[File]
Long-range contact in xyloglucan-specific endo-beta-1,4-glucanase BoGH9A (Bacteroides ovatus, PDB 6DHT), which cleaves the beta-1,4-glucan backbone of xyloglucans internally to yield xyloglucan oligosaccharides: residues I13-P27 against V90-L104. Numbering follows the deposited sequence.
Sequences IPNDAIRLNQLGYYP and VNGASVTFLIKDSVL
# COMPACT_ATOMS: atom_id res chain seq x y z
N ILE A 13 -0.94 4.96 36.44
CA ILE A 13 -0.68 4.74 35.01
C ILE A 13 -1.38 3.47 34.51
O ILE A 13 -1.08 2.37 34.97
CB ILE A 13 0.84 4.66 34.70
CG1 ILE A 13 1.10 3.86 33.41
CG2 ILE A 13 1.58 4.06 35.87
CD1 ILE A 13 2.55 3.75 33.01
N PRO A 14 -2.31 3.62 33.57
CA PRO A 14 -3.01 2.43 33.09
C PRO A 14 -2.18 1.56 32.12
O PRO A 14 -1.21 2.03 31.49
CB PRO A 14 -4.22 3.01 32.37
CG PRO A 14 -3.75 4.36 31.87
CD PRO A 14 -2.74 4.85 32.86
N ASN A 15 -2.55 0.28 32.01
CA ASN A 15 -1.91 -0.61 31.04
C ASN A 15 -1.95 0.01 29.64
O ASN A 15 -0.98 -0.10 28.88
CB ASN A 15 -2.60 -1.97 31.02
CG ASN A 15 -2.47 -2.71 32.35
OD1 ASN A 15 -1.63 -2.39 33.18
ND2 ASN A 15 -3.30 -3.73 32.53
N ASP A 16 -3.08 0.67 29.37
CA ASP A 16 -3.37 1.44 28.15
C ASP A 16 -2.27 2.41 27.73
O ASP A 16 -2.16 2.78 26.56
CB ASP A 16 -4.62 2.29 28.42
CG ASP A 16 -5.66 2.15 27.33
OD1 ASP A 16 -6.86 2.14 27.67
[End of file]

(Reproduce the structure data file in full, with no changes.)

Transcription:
Long-range contact in xyloglucan-specific endo-beta-1,4-glucanase BoGH9A (Bacteroides ovatus, PDB 6DHT), which cleaves the beta-1,4-glucan backbone of xyloglucans internally to yield xyloglucan oligosaccharides: residues I13-P27 against V90-L104. Numbering follows the deposited sequence.
Sequences IPNDAIRLNQLGYYP and VNGASVTFLIKDSVL
# COMPACT_ATOMS: atom_id res chain seq x y z
N ILE A 13 -0.94 4.96 36.44
CA ILE A 13 -0.68 4.74 35.01
C ILE A 13 -1.38 3.47 34.51
O ILE A 13 -1.08 2.37 34.97
CB ILE A 13 0.84 4.66 34.70
CG1 ILE A 13 1.10 3.86 33.41
CG2 ILE A 13 1.58 4.06 35.87
CD1 ILE A 13 2.55 3.75 33.01
N PRO A 14 -2.31 3.62 33.57
CA PRO A 14 -3.01 2.43 33.09
C PRO A 14 -2.18 1.56 32.12
O PRO A 14 -1.21 2.03 31.49
CB PRO A 14 -4.22 3.01 32.37
CG PRO A 14 -3.75 4.36 31.87
CD PRO A 14 -2.74 4.85 32.86
N ASN A 15 -2.55 0.28 32.01
CA ASN A 15 -1.91 -0.61 31.04
C ASN A 15 -1.95 0.01 29.64
O ASN A 15 -0.98 -0.10 28.88
CB ASN A 15 -2.60 -1.97 31.02
CG ASN A 15 -2.47 -2.71 32.35
OD1 ASN A 15 -1.63 -2.39 33.18
ND2 ASN A 15 -3.30 -3.73 32.53
N ASP A 16 -3.08 0.67 29.37
CA ASP A 16 -3.37 1.44 28.15
C ASP A 16 -2.27 2.41 27.73
O ASP A 16 -2.16 2.78 26.56
CB ASP A 16 -4.62 2.29 28.42
CG ASP A 16 -5.66 2.15 27.33
OD1 ASP A 16 -6.86 2.14 27.67